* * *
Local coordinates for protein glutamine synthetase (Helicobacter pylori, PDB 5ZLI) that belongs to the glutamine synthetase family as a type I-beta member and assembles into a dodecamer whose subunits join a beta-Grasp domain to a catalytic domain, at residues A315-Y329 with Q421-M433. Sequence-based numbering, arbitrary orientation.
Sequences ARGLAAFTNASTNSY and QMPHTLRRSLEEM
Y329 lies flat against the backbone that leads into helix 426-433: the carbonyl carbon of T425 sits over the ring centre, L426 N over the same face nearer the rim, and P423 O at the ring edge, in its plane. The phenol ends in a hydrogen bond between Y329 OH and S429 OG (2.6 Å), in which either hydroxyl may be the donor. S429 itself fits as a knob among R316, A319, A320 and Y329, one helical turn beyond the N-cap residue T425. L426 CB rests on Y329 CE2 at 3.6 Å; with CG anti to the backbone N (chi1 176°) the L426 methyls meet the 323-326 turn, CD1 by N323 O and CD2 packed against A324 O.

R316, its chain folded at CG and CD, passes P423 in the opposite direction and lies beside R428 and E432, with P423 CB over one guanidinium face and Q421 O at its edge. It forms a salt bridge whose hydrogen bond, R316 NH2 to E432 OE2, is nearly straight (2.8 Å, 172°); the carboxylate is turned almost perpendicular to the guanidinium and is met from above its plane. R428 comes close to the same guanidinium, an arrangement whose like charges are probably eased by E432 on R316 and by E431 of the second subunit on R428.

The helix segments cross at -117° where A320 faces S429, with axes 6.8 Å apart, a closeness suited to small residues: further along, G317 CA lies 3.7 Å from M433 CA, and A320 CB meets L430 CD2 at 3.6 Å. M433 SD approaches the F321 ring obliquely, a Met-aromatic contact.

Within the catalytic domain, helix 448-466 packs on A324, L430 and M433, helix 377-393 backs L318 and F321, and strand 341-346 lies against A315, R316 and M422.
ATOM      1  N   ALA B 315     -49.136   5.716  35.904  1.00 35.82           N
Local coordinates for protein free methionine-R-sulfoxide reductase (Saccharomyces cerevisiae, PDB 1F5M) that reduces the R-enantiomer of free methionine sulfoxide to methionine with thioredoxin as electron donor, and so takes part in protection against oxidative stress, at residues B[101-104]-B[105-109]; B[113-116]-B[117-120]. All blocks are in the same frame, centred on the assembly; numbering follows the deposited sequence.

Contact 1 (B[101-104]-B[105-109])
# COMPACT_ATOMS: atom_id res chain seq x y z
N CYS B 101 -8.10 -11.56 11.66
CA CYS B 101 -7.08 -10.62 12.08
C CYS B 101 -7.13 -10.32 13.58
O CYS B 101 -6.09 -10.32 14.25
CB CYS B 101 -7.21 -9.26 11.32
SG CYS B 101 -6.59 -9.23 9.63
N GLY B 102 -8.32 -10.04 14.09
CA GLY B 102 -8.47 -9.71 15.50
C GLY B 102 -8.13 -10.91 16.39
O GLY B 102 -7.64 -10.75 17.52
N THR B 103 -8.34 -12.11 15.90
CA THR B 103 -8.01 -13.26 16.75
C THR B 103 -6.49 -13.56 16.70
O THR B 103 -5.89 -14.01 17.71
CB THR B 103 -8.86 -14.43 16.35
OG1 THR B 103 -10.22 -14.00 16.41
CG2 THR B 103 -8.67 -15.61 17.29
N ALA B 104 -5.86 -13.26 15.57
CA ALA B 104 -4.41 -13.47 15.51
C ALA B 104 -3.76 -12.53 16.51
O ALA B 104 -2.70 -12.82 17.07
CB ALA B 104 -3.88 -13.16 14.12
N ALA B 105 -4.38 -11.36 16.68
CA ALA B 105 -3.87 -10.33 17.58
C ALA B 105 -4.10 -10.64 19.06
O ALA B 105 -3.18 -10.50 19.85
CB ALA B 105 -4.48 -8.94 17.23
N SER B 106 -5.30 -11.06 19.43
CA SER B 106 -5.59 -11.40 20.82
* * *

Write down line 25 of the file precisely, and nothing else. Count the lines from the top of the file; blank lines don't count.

CB THR B 103 -8.86 -14.43 16.35